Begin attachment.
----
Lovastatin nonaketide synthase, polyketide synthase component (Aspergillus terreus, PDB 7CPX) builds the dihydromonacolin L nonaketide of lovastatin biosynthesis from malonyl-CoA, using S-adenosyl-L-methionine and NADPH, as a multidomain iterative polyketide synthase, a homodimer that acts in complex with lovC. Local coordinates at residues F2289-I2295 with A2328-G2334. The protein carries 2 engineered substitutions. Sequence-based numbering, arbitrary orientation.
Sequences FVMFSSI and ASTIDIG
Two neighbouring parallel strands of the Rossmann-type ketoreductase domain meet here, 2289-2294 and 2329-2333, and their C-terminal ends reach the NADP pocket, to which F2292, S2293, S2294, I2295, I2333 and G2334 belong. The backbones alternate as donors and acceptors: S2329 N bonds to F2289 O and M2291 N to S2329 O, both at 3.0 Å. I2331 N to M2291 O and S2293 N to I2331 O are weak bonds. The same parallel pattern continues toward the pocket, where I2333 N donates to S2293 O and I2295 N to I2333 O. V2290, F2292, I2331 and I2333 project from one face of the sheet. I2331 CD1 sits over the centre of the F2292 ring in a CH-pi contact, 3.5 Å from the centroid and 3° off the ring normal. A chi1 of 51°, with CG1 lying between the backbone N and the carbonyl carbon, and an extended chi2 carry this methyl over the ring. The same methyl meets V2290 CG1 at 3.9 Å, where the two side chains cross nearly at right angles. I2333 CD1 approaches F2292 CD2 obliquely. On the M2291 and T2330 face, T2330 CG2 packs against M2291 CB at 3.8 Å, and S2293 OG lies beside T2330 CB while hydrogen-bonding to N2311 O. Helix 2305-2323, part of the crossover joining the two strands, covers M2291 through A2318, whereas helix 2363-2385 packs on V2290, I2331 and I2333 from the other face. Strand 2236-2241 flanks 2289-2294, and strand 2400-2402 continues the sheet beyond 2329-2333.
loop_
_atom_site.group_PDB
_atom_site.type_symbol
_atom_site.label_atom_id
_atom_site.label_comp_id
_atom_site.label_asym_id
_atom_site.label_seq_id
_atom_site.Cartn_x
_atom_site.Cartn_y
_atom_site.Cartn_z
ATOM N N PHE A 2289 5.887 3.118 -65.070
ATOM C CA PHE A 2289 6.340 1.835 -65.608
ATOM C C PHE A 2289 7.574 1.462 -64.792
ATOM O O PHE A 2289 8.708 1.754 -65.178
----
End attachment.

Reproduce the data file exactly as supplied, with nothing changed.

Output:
Lovastatin nonaketide synthase, polyketide synthase component (Aspergillus terreus, PDB 7CPX) builds the dihydromonacolin L nonaketide of lovastatin biosynthesis from malonyl-CoA, using S-adenosyl-L-methionine and NADPH, as a multidomain iterative polyketide synthase, a homodimer that acts in complex with lovC. Local coordinates at residues F2289-I2295 with A2328-G2334. The protein carries 2 engineered substitutions. Sequence-based numbering, arbitrary orientation.
Sequences FVMFSSI and ASTIDIG
Two neighbouring parallel strands of the Rossmann-type ketoreductase domain meet here, 2289-2294 and 2329-2333, and their C-terminal ends reach the NADP pocket, to which F2292, S2293, S2294, I2295, I2333 and G2334 belong. The backbones alternate as donors and acceptors: S2329 N bonds to F2289 O and M2291 N to S2329 O, both at 3.0 Å. I2331 N to M2291 O and S2293 N to I2331 O are weak bonds. The same parallel pattern continues toward the pocket, where I2333 N donates to S2293 O and I2295 N to I2333 O. V2290, F2292, I2331 and I2333 project from one face of the sheet. I2331 CD1 sits over the centre of the F2292 ring in a CH-pi contact, 3.5 Å from the centroid and 3° off the ring normal. A chi1 of 51°, with CG1 lying between the backbone N and the carbonyl carbon, and an extended chi2 carry this methyl over the ring. The same methyl meets V2290 CG1 at 3.9 Å, where the two side chains cross nearly at right angles. I2333 CD1 approaches F2292 CD2 obliquely. On the M2291 and T2330 face, T2330 CG2 packs against M2291 CB at 3.8 Å, and S2293 OG lies beside T2330 CB while hydrogen-bonding to N2311 O. Helix 2305-2323, part of the crossover joining the two strands, covers M2291 through A2318, whereas helix 2363-2385 packs on V2290, I2331 and I2333 from the other face. Strand 2236-2241 flanks 2289-2294, and strand 2400-2402 continues the sheet beyond 2329-2333.
loop_
_atom_site.group_PDB
_atom_site.type_symbol
_atom_site.label_atom_id
_atom_site.label_comp_id
_atom_site.label_asym_id
_atom_site.label_seq_id
_atom_site.Cartn_x
_atom_site.Cartn_y
_atom_site.Cartn_z
ATOM N N PHE A 2289 5.887 3.118 -65.070
ATOM C CA PHE A 2289 6.340 1.835 -65.608
ATOM C C PHE A 2289 7.574 1.462 -64.792
ATOM O O PHE A 2289 8.708 1.754 -65.178